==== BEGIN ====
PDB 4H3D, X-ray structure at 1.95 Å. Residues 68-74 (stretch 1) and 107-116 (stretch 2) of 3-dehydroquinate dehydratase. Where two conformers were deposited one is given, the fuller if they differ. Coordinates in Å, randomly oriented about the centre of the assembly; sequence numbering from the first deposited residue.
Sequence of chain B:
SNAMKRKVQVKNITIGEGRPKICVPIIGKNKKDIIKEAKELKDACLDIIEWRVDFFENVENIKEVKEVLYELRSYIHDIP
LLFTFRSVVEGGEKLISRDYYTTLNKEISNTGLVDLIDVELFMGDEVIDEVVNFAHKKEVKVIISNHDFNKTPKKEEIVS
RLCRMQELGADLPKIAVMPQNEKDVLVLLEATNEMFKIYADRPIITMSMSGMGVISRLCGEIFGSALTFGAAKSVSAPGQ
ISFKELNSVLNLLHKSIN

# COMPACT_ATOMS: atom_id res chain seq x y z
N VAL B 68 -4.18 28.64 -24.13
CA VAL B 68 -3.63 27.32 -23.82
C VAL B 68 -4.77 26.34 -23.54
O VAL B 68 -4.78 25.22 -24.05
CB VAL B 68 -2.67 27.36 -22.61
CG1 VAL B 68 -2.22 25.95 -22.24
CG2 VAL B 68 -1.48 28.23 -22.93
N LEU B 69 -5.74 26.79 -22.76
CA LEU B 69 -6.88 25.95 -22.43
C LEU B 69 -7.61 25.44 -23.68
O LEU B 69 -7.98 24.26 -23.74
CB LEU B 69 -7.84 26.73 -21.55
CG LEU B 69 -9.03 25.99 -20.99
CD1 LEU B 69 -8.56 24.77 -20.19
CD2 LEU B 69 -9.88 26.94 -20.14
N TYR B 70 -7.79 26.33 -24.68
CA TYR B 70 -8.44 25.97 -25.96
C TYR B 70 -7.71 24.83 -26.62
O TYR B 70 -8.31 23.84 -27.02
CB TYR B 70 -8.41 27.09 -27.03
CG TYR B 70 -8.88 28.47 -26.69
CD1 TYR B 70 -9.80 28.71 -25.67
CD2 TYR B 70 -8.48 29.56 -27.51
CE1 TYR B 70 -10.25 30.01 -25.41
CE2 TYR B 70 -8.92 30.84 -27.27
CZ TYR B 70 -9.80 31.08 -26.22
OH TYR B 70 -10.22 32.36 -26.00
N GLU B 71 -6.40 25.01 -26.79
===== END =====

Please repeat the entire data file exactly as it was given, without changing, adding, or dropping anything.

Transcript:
PDB 4H3D, X-ray structure at 1.95 Å. Residues 68-74 (stretch 1) and 107-116 (stretch 2) of 3-dehydroquinate dehydratase. Where two conformers were deposited one is given, the fuller if they differ. Coordinates in Å, randomly oriented about the centre of the assembly; sequence numbering from the first deposited residue.
Sequence of chain B:
SNAMKRKVQVKNITIGEGRPKICVPIIGKNKKDIIKEAKELKDACLDIIEWRVDFFENVENIKEVKEVLYELRSYIHDIP
LLFTFRSVVEGGEKLISRDYYTTLNKEISNTGLVDLIDVELFMGDEVIDEVVNFAHKKEVKVIISNHDFNKTPKKEEIVS
RLCRMQELGADLPKIAVMPQNEKDVLVLLEATNEMFKIYADRPIITMSMSGMGVISRLCGEIFGSALTFGAAKSVSAPGQ
ISFKELNSVLNLLHKSIN

# COMPACT_ATOMS: atom_id res chain seq x y z
N VAL B 68 -4.18 28.64 -24.13
CA VAL B 68 -3.63 27.32 -23.82
C VAL B 68 -4.77 26.34 -23.54
O VAL B 68 -4.78 25.22 -24.05
CB VAL B 68 -2.67 27.36 -22.61
CG1 VAL B 68 -2.22 25.95 -22.24
CG2 VAL B 68 -1.48 28.23 -22.93
N LEU B 69 -5.74 26.79 -22.76
CA LEU B 69 -6.88 25.95 -22.43
C LEU B 69 -7.61 25.44 -23.68
O LEU B 69 -7.98 24.26 -23.74
CB LEU B 69 -7.84 26.73 -21.55
CG LEU B 69 -9.03 25.99 -20.99
CD1 LEU B 69 -8.56 24.77 -20.19
CD2 LEU B 69 -9.88 26.94 -20.14
N TYR B 70 -7.79 26.33 -24.68
CA TYR B 70 -8.44 25.97 -25.96
C TYR B 70 -7.71 24.83 -26.62
O TYR B 70 -8.31 23.84 -27.02
CB TYR B 70 -8.41 27.09 -27.03
CG TYR B 70 -8.88 28.47 -26.69
CD1 TYR B 70 -9.80 28.71 -25.67
CD2 TYR B 70 -8.48 29.56 -27.51
CE1 TYR B 70 -10.25 30.01 -25.41
CE2 TYR B 70 -8.92 30.84 -27.27
CZ TYR B 70 -9.80 31.08 -26.22
OH TYR B 70 -10.22 32.36 -26.00
N GLU B 71 -6.40 25.01 -26.79